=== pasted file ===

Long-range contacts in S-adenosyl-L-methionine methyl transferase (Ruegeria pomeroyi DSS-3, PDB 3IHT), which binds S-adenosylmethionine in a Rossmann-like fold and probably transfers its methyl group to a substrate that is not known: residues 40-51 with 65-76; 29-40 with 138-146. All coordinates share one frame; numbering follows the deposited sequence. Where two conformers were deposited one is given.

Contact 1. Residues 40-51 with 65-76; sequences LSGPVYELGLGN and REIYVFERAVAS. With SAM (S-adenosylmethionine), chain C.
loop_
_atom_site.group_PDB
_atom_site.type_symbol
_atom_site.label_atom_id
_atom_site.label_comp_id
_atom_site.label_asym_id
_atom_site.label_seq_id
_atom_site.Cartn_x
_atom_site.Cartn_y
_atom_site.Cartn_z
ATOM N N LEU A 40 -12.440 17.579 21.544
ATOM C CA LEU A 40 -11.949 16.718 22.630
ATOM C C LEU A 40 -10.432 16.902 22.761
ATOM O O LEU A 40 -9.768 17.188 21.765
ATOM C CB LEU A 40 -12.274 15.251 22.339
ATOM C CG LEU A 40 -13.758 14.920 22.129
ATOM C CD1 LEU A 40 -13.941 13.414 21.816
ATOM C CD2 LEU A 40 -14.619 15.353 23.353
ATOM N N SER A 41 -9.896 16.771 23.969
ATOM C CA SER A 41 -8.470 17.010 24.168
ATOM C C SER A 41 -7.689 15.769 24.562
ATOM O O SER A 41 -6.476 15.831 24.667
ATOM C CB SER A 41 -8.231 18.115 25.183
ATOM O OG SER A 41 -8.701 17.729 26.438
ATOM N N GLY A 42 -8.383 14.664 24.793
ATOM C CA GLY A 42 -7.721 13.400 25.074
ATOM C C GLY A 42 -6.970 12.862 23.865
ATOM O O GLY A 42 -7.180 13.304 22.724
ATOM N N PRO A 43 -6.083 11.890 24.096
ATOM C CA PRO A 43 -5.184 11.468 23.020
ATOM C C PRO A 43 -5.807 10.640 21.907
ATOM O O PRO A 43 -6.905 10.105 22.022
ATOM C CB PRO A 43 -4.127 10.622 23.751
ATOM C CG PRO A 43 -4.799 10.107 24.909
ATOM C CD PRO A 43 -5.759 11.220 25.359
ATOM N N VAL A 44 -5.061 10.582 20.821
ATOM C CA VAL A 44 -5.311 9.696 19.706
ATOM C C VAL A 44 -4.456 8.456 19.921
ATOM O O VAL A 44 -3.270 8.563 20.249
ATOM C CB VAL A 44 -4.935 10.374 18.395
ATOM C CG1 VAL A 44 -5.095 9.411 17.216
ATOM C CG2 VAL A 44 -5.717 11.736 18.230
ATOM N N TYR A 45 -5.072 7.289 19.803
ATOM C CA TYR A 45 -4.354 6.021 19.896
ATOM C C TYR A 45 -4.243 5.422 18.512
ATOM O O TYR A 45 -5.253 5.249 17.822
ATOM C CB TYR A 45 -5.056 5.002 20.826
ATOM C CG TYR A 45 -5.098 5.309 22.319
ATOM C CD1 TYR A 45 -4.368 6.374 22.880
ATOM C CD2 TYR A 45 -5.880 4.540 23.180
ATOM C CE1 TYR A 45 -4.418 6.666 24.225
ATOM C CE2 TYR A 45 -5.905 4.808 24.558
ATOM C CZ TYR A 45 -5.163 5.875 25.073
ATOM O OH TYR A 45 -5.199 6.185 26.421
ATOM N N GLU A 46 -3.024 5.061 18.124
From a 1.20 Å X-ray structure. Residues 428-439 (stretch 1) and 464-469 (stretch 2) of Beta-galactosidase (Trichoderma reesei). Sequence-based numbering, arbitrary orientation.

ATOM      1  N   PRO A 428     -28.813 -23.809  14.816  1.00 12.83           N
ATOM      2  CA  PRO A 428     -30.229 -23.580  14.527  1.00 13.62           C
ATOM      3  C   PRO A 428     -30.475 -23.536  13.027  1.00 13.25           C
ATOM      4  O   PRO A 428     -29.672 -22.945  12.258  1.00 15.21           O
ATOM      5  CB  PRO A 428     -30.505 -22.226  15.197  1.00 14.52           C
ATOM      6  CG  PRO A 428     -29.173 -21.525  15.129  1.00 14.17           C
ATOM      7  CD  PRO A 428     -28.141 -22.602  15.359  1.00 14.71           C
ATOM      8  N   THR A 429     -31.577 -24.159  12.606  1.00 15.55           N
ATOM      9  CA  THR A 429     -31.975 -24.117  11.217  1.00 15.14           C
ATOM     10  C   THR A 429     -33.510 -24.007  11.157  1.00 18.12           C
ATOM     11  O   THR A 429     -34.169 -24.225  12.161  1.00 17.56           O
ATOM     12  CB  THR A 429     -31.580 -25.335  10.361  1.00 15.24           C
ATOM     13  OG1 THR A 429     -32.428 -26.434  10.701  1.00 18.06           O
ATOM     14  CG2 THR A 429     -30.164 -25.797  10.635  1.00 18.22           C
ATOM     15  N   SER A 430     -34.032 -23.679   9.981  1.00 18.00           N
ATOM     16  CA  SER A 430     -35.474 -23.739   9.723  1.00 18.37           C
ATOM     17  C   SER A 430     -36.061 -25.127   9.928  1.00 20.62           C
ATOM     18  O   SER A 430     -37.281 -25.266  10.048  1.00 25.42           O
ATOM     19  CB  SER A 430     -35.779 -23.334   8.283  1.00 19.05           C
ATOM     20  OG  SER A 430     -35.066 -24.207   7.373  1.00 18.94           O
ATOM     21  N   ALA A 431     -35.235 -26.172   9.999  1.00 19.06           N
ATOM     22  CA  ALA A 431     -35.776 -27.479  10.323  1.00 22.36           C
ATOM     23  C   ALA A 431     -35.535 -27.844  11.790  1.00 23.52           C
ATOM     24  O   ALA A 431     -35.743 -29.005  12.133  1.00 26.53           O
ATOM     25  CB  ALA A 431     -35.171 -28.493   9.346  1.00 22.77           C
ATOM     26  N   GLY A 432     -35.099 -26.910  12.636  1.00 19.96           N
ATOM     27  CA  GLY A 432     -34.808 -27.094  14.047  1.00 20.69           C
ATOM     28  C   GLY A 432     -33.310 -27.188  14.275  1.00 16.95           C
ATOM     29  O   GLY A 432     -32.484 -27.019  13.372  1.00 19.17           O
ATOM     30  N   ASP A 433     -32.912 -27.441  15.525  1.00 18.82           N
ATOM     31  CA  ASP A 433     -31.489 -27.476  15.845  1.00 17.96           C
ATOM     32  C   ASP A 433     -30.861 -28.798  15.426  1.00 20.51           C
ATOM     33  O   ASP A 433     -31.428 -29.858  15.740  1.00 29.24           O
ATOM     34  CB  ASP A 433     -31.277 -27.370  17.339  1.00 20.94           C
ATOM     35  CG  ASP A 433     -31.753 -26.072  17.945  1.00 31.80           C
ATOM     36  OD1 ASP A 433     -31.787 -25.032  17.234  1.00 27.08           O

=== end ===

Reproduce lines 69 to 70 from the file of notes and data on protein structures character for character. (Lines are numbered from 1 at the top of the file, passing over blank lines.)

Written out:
ATOM     11  O   THR A 429     -34.169 -24.225  12.161  1.00 17.56           O
ATOM     12  CB  THR A 429     -31.580 -25.335  10.361  1.00 15.24           C